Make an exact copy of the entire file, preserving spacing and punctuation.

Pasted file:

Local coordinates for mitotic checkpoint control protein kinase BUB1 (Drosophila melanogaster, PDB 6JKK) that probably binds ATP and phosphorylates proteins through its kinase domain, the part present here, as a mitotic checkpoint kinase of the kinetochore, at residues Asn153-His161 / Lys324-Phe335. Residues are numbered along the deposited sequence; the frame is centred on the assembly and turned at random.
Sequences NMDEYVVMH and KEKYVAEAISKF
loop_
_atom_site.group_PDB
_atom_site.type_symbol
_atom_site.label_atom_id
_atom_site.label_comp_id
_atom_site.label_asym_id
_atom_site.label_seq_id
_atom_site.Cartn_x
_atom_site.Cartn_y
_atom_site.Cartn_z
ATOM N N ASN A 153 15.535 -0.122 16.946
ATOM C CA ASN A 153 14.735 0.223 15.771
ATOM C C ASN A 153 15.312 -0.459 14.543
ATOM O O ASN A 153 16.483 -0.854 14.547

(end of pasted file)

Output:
Local coordinates for mitotic checkpoint control protein kinase BUB1 (Drosophila melanogaster, PDB 6JKK) that probably binds ATP and phosphorylates proteins through its kinase domain, the part present here, as a mitotic checkpoint kinase of the kinetochore, at residues Asn153-His161 / Lys324-Phe335. Residues are numbered along the deposited sequence; the frame is centred on the assembly and turned at random.
Sequences NMDEYVVMH and KEKYVAEAISKF
loop_
_atom_site.group_PDB
_atom_site.type_symbol
_atom_site.label_atom_id
_atom_site.label_comp_id
_atom_site.label_asym_id
_atom_site.label_seq_id
_atom_site.Cartn_x
_atom_site.Cartn_y
_atom_site.Cartn_z
ATOM N N ASN A 153 15.535 -0.122 16.946
ATOM C CA ASN A 153 14.735 0.223 15.771
ATOM C C ASN A 153 15.312 -0.459 14.543
ATOM O O ASN A 153 16.483 -0.854 14.547